(pronounced 'kir-ih-bahss') Group of islands in the Pacific Ocean, straddling the equator and formerly, the International Date Line. In 1995, Kiribati actually moved the International Date Line away from the middle of the country to include its easternmost islands and make it the same day throughout the country. It includes three island groups: the Gilbert Islands, Line Islands, and Phoenix Islands; the whole country was formerly known as the Gilbert Islands. Formerly a UK territory, but independent since 1979.

"Kiribati" is not so much a name change from the Gilbert Islands as it is a respelling: Kiribati is supposed to be merely Gilbert as pronounced under Gilbertese phonotactics.

Though President Teburoro Tito's original intent in moving the International Date Line in 1995 had been to unify Kiribati by placing all the islands on the same calendar date, the President himself informs us that: "Later I realized I had accidentally made a good decision". The "good decision" was that Caroline Island, the easternmost Kiribati island, would be the first land, though normally uninhabited, to see the dawn of the new millenium. The island was renamed Millenium Island to capitalize on the serendipitous consequence and a broadcast of traditional songs and dances plus a heartfelt plea for a reduction of greenhouse gases (rising sea levels are already threatening the country's very existence) was held there at sunrise on January 1st 2000.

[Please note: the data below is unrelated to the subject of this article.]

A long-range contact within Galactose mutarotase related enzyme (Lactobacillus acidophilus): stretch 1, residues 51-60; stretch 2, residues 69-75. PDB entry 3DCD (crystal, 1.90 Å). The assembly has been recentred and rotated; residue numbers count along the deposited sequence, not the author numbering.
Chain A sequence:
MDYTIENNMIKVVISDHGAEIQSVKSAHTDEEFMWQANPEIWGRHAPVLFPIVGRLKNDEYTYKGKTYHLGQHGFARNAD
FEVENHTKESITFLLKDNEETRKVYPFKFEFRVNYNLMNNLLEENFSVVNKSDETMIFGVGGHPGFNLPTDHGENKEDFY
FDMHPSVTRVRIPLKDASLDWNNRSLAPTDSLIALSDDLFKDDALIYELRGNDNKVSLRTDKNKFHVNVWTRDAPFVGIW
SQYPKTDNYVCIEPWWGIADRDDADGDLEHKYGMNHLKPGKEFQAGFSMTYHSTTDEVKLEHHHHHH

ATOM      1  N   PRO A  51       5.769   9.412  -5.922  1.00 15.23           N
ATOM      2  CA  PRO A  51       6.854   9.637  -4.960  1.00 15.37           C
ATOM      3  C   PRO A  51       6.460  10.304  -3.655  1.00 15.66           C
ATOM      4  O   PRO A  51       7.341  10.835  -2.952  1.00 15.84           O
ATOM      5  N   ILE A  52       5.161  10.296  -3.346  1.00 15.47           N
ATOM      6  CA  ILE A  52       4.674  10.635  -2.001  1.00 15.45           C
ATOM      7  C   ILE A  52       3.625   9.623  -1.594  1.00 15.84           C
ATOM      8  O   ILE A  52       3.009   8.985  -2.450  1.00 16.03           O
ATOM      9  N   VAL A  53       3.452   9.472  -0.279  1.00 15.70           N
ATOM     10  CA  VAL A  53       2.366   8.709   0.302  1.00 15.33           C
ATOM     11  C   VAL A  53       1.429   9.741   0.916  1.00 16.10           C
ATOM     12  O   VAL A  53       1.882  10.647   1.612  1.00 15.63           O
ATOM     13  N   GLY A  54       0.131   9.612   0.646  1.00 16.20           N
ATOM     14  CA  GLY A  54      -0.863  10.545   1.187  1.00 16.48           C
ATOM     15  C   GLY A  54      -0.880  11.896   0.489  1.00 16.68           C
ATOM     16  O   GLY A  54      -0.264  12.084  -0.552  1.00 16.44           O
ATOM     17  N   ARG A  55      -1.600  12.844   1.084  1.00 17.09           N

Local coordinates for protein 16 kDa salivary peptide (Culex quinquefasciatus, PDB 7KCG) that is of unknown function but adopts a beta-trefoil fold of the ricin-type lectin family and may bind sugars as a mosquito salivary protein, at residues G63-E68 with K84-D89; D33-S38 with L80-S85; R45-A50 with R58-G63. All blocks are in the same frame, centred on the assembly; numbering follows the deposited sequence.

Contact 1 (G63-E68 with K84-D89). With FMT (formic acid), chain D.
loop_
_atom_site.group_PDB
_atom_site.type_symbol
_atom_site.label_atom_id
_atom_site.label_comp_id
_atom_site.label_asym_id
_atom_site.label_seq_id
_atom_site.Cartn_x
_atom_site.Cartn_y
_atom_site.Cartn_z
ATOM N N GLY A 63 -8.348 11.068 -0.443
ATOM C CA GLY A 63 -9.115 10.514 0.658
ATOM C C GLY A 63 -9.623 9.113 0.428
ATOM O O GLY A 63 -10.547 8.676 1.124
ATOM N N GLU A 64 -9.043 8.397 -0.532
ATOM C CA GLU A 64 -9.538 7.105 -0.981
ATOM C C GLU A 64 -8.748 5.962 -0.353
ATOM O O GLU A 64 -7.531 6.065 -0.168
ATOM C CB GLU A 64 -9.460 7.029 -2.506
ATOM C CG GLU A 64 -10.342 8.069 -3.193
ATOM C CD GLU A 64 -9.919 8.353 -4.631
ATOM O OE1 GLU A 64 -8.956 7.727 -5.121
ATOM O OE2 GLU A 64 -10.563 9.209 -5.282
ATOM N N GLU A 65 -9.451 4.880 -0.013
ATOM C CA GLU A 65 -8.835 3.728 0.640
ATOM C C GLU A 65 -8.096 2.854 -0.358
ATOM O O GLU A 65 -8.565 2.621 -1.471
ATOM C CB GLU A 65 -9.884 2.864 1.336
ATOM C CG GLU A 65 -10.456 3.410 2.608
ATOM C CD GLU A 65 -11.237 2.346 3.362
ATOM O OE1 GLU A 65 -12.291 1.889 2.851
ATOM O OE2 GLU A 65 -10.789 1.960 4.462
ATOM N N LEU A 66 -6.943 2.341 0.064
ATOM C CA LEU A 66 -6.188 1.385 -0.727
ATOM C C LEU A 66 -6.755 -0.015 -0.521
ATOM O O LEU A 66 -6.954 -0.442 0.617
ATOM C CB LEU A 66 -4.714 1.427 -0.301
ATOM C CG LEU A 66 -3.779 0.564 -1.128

Ironically, the millenium dawn first "shone" on Antartica as at the geographic South Pole there was 24 hour sunlight, Young Island in New Zealand's Antarctica Balleny Islands, at 00h08 (12:08am) and the Dibble Glacier also in Antartica at 00h22. The first inhabited place to see sunshine was Pitt Island part of New Zealand's Chatham Islands. Sunlight hit the peak of Mount Hakepa at 04h49.

I have encoutered Kiribati once more through the J. Maarten Troost 2004 travelogue The Sex Lives of Cannibals which has nary a mention of either but was still mildly entertaining.

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